One Monk of the Order of Saint Benedict

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The Word of God and the Body of God reveal each other -- the homily worships both.

September 13, 2006

For Wednesday of the Twenty-Third Ordinary Week of the Church Year

Luke 6:20-26

Our Lord is giving us a picture of disciples who are BLESSèd: holy persons who are also happy in the deepest and longest-lasting sense of the word.
The blessed keep in mind and take to heart that they own a real treasure in heaven.
They are grateful for that and for any real goods that life has already given them.
The blessed avoid self-pity and complaining, even when they suffer.
They avoid envy, greed and false means of self-enrichment.
Our Lord Jesus blesses those who hunger and thirst for righteousness.
To hunger and thirst for righteousness is to practice zeal, devotion, piety, reverence, respect and justice.
It is to reject and refuse injustice and dishonesty— as well as cynicism.
Christ says those who weep shall be comforted.
It is a blessed thing to acknowledge real losses, not to deny them.
The refusal to mourn our losses can become the dangerous fuel for taking revenge.
It is hard to mourn, but it is an honest thing to do.
The blessed take to heart that God has made us for joy, and we shall have it to a degree and with a fullness that we cannot presently begin to imagine.
We can hope for it, and we can prepare for it.
At times, we might even catch a foretaste or glimpse of it.
For that, we need to remain patient and open; we need to live blessed lives.
It is a blessed thing to stand up and live for the authentic cause of Christ, and be willing to suffer injustice on his account.
Christ himself, the Son of God— ON OUR ACCOUNT— willingly chose to be hated, excluded, insulted and denounced as evil— ON OUR ACCOUNT— for us, for our salvation, for our happiness.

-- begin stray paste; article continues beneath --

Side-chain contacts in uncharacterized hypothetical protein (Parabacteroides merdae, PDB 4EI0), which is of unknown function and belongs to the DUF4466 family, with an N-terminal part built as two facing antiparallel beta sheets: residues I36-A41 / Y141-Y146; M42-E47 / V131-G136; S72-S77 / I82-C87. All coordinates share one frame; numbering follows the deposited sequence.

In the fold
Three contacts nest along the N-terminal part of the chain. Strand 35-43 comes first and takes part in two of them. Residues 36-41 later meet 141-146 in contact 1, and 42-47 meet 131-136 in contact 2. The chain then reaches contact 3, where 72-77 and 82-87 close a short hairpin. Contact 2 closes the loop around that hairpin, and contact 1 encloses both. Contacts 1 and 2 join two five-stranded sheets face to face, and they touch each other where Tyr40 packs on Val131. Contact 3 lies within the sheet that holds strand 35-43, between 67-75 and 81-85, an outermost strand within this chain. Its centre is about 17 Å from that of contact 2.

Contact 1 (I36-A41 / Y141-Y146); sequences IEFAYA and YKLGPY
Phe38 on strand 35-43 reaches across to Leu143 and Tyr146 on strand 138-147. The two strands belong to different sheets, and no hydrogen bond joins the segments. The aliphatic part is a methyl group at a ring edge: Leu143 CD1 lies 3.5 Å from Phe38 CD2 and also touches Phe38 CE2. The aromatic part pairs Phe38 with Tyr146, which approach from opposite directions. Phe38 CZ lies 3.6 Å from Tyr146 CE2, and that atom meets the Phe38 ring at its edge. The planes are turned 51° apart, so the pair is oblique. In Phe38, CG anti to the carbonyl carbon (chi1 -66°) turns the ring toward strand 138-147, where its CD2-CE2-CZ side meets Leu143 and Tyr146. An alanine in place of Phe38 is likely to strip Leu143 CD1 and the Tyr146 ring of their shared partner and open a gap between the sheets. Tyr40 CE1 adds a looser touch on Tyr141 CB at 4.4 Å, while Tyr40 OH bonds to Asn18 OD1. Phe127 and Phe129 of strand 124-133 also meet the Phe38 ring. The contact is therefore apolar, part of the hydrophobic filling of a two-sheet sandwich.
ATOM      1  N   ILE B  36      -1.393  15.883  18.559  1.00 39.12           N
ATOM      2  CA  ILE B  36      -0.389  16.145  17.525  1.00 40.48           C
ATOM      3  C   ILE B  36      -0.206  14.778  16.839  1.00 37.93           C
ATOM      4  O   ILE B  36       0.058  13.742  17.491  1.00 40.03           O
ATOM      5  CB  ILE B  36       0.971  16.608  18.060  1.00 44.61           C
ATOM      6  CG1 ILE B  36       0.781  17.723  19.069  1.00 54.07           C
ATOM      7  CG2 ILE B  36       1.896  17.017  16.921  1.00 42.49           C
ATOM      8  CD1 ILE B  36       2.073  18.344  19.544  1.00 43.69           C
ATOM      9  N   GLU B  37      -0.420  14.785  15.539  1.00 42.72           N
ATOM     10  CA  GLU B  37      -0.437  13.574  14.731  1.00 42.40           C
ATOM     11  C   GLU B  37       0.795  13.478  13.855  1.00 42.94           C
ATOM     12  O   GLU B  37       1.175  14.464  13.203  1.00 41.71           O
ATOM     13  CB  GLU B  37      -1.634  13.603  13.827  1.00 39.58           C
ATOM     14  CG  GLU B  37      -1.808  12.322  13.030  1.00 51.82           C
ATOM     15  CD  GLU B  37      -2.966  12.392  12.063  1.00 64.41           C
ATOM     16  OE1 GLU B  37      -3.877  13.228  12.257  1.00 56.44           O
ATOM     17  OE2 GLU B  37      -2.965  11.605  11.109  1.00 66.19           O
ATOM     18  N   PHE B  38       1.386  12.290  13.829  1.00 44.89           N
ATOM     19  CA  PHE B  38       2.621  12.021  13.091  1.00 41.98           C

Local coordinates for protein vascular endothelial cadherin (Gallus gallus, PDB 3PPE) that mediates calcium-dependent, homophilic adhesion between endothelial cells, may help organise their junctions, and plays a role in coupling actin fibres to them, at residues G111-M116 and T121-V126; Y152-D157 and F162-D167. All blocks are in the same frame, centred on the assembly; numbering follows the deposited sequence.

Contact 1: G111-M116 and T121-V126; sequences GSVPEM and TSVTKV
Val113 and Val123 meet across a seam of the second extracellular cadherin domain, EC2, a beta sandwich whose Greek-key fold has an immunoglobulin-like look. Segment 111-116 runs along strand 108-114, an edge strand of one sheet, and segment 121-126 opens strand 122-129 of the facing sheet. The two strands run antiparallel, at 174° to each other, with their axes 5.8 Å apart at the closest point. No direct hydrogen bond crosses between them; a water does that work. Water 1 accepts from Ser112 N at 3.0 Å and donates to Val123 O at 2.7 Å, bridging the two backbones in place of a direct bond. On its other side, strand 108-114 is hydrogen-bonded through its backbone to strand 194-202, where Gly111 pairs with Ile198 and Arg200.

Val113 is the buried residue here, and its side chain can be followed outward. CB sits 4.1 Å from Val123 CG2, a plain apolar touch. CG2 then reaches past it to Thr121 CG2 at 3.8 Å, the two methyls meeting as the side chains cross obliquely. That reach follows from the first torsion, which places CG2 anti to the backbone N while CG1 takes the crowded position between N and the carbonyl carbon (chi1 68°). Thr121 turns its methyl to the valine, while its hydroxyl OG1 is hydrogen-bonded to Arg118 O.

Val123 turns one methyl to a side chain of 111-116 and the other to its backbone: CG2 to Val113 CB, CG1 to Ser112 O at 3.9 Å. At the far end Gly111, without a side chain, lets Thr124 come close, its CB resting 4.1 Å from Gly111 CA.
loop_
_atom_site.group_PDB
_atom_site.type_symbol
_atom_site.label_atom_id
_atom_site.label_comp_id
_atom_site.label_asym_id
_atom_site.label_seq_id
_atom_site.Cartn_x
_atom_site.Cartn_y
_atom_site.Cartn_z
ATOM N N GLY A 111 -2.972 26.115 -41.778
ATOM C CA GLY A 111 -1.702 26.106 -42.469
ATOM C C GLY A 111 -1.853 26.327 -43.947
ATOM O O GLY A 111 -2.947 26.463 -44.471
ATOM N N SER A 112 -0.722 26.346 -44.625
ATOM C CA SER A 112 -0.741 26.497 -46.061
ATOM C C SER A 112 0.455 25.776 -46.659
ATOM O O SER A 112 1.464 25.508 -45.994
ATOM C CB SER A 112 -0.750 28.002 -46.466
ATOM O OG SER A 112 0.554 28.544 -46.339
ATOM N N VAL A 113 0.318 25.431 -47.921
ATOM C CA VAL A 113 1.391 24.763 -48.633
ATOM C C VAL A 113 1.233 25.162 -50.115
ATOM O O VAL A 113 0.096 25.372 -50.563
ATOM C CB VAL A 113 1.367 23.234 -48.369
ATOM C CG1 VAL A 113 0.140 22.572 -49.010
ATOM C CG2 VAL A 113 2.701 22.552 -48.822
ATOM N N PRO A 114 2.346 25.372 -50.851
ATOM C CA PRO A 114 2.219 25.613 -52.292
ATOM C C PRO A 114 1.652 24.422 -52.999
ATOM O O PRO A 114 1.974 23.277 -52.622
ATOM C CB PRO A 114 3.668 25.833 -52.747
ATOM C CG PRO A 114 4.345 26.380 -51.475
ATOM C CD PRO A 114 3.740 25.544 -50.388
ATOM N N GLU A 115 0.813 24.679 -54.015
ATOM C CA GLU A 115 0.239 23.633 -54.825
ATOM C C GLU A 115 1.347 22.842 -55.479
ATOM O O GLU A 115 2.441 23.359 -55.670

He comes to us here and now— the Lamb of God— to load our sins, the sins of the world, onto his own back, to take away the sins of the world, giving us in return his everlasting blessing.

That God Be Glorified in All


Anonymous Greg Long (Australia) said...

From time to time someone - and at this time me- should say what a valuable series of homilies, you present us with, Father.

Your compact writing style is crammed with deep themes presented in a very readable manner.

Thank you for your love,

4:54 AM  
Blogger Father Stephanos, O.S.B. said...

Thank you, Greg.

Part of my inspiration in preparing my homilies comes from knowing the character of the persons who may listen to them.

I can honestly tell you that I've gotten the most loving feedback when I've had the occasion to preach in the presence of persons who inspire me greatly.

As a priest, I also need laity to inspire me.

As for the readability-- that is a service to myself: I'm the one who must use the written text aloud. To that end, I don't assemble paragraphs, but keep each sentence distinct.

Thank you for your love.

5:32 AM  

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